Fight the Bite: Tips to Prevent Dog Bites

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April 8-14 is Dog Bite Prevention Week. It’s important to keep in mind that, in certain circumstances, the most unlikely dog may exhibit aggressive behavior or bite. More than 4 million Americans are bitten by dogs each year, most often by dogs they know. We’d like to offer some tips to help prevent dog bites, or prevent your dog from injuring someone

It’s important to use caution in approaching any dog, whether familiar or not. Here are some guidelines:

  • Respect that dog’s space, and that fact that he will protect it. Don’t approach a strange dog who is tied up, in a car or otherwise confined

  • Don’t pet a dog without letting him see and sniff you. This lets him decide if he wants to interact with you

  • Don’t approach a pet who’s eating, chewing on a toy, sleeping or tending to puppies. This is “me time” for dogs, and human interaction can be seen as an annoyance or threat.

  • Pay attention to the dog’s body language. Watch for a tense body, stiff tail, eyes rolled so that whites are visible, head or ears pulled back, intense stare and backing away. These signs are seen in dogs that don’t want interaction

  • Teach your children to not approach a barking or growling dog. They should also be taught to always ask permission to pet a friendly dog from the dog’s person

  • It’s important to oversee interactions between children and dogs, especially if the dog is unfamiliar with that child. Teach children to treat animals gently and with respect

If you have a dog, there are four basic steps you should follow to prevent dog bites:

  • Never let your dog roam unleashed. MA leash laws are decided individually by municipalities. In most towns and cities like Northampton, Springfield and Greenfield, it’s unlawful to walk with an unleashed dog

  • Spay or neuter your dog to reduce their desire to roam or fight with other dogs

  • Socialize your dog. Introduce him to a variety of people and situations so he can adapt to normal circumstances with confidence instead of fear and nervousness. Likewise, don’t keep him tied up outside for extended periods. When your dog feels like a member of the family, he’ll be less likely to become isolated and act dangerously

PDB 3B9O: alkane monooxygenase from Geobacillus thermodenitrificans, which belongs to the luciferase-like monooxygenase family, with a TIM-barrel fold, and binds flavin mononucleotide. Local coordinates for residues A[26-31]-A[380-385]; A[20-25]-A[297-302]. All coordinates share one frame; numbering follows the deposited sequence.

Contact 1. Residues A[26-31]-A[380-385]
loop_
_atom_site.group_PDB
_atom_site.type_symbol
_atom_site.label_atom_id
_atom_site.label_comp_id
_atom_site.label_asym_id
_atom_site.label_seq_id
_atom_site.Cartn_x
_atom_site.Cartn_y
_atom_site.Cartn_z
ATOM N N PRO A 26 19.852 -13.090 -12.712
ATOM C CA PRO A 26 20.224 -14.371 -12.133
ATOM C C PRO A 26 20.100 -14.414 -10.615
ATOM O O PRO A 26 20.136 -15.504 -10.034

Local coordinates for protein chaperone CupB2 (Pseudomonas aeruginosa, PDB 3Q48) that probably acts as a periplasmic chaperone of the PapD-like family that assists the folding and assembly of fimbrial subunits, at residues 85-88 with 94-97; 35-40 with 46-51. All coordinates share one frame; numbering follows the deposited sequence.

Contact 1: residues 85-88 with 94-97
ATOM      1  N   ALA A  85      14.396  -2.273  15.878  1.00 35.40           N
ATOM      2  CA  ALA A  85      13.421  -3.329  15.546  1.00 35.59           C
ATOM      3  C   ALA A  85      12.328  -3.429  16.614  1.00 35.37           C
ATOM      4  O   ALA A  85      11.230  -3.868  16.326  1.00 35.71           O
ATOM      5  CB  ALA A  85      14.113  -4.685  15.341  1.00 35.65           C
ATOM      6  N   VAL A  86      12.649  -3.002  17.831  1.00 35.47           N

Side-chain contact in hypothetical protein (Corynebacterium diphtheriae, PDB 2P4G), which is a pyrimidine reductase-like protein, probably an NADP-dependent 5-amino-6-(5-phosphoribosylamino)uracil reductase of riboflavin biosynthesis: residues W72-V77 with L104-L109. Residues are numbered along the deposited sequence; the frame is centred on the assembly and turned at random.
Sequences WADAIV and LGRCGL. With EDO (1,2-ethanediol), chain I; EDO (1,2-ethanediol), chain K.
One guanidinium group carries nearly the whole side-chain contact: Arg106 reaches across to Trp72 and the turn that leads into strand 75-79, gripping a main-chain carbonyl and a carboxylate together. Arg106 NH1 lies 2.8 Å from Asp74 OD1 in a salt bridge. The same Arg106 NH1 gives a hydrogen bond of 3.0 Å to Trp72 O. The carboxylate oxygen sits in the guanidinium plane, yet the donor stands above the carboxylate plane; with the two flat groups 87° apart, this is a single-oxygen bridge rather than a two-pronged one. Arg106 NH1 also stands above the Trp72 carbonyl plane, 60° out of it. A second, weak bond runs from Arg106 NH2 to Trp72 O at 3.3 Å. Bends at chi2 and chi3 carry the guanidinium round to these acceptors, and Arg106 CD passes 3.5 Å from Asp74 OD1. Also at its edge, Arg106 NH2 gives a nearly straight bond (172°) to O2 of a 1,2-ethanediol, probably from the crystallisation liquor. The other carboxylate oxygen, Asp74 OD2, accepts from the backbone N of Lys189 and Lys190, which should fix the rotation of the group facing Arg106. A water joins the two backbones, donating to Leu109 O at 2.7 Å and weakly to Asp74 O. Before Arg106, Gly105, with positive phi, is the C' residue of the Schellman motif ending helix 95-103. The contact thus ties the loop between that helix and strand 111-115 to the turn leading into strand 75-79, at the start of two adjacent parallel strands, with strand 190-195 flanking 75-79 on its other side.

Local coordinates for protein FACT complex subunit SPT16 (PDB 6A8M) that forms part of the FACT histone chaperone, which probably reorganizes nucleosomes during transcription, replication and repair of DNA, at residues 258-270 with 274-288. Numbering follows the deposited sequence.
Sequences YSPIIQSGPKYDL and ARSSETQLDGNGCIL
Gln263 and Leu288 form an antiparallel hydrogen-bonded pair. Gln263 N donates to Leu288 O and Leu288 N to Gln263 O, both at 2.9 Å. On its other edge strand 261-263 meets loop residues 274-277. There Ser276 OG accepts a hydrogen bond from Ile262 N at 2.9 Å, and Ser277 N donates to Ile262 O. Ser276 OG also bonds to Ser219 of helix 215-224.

• Attend training classes with your dog to provide him with socialization and to learn correct training techniques

Training doesn’t just involve what’s learned in class. For example, don’t encourage your dog to chase after or attack someone, even in fun. Your dog won’t be able to understand the difference between playtime and real-life situations. Watch your pet for signs of aggression toward other animals or people. If you see it happen, seek professional help from your veterinarian or a qualified dog trainer. If you don’t have a vet, or need information about trainers, you can call Dakin at (413) 781-4000 and we can make recommendations.

It’s always important to be mindful of your dog’s comfort level in different settings. If he doesn’t like loud noises or big crowds, keep him safely home when you attend cook-outs or large gatherings. If he overreacts to strangers coming into the house, put him in another room when a visitor, service or delivery person arrives. When possible, avoid exposing your dog to situations where his anxiety might increase.

If you are bitten:

  • Don’ panic. Wash the wound immediately with soap and warm water and seek medical attention

  • It’s important to report the bite to your local animal control office, and tell the officer as much as you can about the dog, including the owner’s name and where they live. If the dog is a stray, the officer will want to know where you saw him, and in what direction he went.

 

 

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